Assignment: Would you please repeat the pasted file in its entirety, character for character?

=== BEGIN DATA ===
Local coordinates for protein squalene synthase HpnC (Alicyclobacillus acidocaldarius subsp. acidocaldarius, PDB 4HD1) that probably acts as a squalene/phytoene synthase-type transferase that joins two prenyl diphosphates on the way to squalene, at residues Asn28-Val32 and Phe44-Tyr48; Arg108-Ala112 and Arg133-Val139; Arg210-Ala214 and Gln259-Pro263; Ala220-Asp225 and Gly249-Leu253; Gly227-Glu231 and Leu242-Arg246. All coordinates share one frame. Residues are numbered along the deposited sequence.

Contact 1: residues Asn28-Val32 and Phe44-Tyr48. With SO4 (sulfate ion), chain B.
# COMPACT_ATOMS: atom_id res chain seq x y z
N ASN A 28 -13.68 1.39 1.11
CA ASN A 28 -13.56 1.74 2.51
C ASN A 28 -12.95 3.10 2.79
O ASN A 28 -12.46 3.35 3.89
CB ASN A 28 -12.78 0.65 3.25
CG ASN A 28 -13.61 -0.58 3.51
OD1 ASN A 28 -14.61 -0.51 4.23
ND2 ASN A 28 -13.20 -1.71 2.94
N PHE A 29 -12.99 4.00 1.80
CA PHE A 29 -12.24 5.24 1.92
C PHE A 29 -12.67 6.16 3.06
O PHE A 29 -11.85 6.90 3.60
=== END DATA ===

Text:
Local coordinates for protein squalene synthase HpnC (Alicyclobacillus acidocaldarius subsp. acidocaldarius, PDB 4HD1) that probably acts as a squalene/phytoene synthase-type transferase that joins two prenyl diphosphates on the way to squalene, at residues Asn28-Val32 and Phe44-Tyr48; Arg108-Ala112 and Arg133-Val139; Arg210-Ala214 and Gln259-Pro263; Ala220-Asp225 and Gly249-Leu253; Gly227-Glu231 and Leu242-Arg246. All coordinates share one frame. Residues are numbered along the deposited sequence.

Contact 1: residues Asn28-Val32 and Phe44-Tyr48. With SO4 (sulfate ion), chain B.
# COMPACT_ATOMS: atom_id res chain seq x y z
N ASN A 28 -13.68 1.39 1.11
CA ASN A 28 -13.56 1.74 2.51
C ASN A 28 -12.95 3.10 2.79
O ASN A 28 -12.46 3.35 3.89
CB ASN A 28 -12.78 0.65 3.25
CG ASN A 28 -13.61 -0.58 3.51
OD1 ASN A 28 -14.61 -0.51 4.23
ND2 ASN A 28 -13.20 -1.71 2.94
N PHE A 29 -12.99 4.00 1.80
CA PHE A 29 -12.24 5.24 1.92
C PHE A 29 -12.67 6.16 3.06
O PHE A 29 -11.85 6.90 3.60